You may not have to pay tax on all of the profit realized from the sale of your main home. A deduction of up to $250,000 of gain (or $500,000 if married, filing jointly) is generally available upon the sale of the main home in 2009. The main home is one defined as having been lived in as a primary residence for more than two years. You may also be able to exclude gain from the sale of a home that was used as a rental or business property as long as it meets certain ownership test criteria outlined by the IRS. You cannot deduct a loss from the sale of your main home.
If you are a member of the Armed Forces on active duty and you move because of a permanent change of station, then you are entitled to a deduction for reasonable un-reimbursed moving expenses related to travel and the cost of moving household goods and personal effects.
You can deduct un-reimbursed work-related travel expenses when you are traveling away from your permanent duty station. You cannot deduct expenses related to travel overseas when you are stationed there, or when you are traveling for personal reasons. You are considered away from home when you are away from your permanent duty station for longer than an ordinary day's work and you need sleep or food. Eligible expenses include business-related meals, lodging, laundry, and business phone calls.
If you are a member of a reserve component of the Armed Forces that must travel more than 100 miles away from home in connection with your service, then you can deduct your travel expenses as an adjustment to income.
The costs of traveling from one workplace to another, attending a business meeting away from your regular workplace, or traveling away from home overnight can be deducted from your income. However, the expenses of commuting to your regular place of work are not deductible. For reservists, if a meeting of a reserve unit is held on a day of regular work, then related travel expenses are deductible.
Generally, these are not deductible, except when regulations prohibit you from wearing uniforms off duty. In this case, you can then deduct the un-reimbursed cost and expense of the upkeep of the uniforms. According to the IRS, examples include:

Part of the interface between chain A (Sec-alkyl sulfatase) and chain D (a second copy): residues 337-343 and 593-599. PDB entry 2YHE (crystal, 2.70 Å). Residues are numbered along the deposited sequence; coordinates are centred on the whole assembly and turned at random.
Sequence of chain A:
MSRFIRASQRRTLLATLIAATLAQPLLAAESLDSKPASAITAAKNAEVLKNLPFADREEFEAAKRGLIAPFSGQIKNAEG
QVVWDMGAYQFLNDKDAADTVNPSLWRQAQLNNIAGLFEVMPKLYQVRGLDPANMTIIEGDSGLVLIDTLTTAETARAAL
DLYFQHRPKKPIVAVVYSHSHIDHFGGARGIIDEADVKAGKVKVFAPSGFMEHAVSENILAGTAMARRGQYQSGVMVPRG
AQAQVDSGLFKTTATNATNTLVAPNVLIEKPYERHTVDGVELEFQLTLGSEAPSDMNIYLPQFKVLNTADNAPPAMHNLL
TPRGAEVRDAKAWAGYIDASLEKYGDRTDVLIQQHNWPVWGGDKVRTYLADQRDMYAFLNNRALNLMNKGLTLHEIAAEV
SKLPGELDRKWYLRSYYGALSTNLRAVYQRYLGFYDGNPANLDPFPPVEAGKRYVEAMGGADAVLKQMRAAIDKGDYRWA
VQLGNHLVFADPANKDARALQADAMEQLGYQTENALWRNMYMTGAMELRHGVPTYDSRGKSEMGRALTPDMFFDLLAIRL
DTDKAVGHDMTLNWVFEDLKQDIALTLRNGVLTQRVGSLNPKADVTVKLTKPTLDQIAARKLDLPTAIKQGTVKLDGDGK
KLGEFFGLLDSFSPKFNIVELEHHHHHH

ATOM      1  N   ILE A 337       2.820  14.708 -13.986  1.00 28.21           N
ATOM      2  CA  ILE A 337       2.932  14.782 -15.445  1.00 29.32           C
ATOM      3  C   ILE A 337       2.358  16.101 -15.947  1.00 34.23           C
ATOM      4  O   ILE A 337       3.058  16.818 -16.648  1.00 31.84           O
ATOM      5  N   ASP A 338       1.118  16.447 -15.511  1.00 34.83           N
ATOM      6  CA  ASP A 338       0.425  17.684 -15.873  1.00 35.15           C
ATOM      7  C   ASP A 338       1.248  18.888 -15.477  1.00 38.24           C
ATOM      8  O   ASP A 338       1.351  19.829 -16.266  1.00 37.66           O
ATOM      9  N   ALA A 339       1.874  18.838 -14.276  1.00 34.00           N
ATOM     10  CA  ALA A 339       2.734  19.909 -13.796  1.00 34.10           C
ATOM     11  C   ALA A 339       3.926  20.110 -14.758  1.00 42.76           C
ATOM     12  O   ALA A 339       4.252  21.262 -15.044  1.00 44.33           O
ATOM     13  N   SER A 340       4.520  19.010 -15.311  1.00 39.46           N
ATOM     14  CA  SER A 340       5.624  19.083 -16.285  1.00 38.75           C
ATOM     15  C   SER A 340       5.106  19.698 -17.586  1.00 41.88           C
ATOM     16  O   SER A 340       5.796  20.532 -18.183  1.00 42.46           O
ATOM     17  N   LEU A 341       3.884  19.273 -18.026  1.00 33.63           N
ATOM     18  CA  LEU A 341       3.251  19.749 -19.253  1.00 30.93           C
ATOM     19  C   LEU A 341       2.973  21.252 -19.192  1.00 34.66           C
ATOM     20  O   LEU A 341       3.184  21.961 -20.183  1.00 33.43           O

- Military dress uniforms and utility uniforms that you cannot wear when off duty
- Articles not replacing regular clothing such as insignia of rank, epaulets, and swords
- Reservists' uniforms if they can only be worn while performing reservist duties
- Professional dues
You can deduct dues paid to any professional society that is directly related to your military position (ex. engineering society), but you cannot deduct dues paid to an officers' club or a noncommissioned officers' club.
You can deduct the cost of work-related education as long as it meets one of two qualifying criteria as defined by the IRS:
- It is required by your employer or the law to maintain your salary, status or job. This must also serve a bona fide business purpose of your employer.
- It maintains or improves skills needed in your present work.
In both instances, this education cannot be used simply to meet minimum job requirements or cannot be used to find a new trade or business. With some exceptions, travel and expenses for obtaining this education can also be deducted.
The MoneyThumb team hopes the information we have provided in this blog post helps you with your income tax return if you are in the U.S. military, and thank you for your service. If you desire the ability to quickly convert your personal bank statements, we suggest you learn about our PDF financial file converters specifically designed for personal use.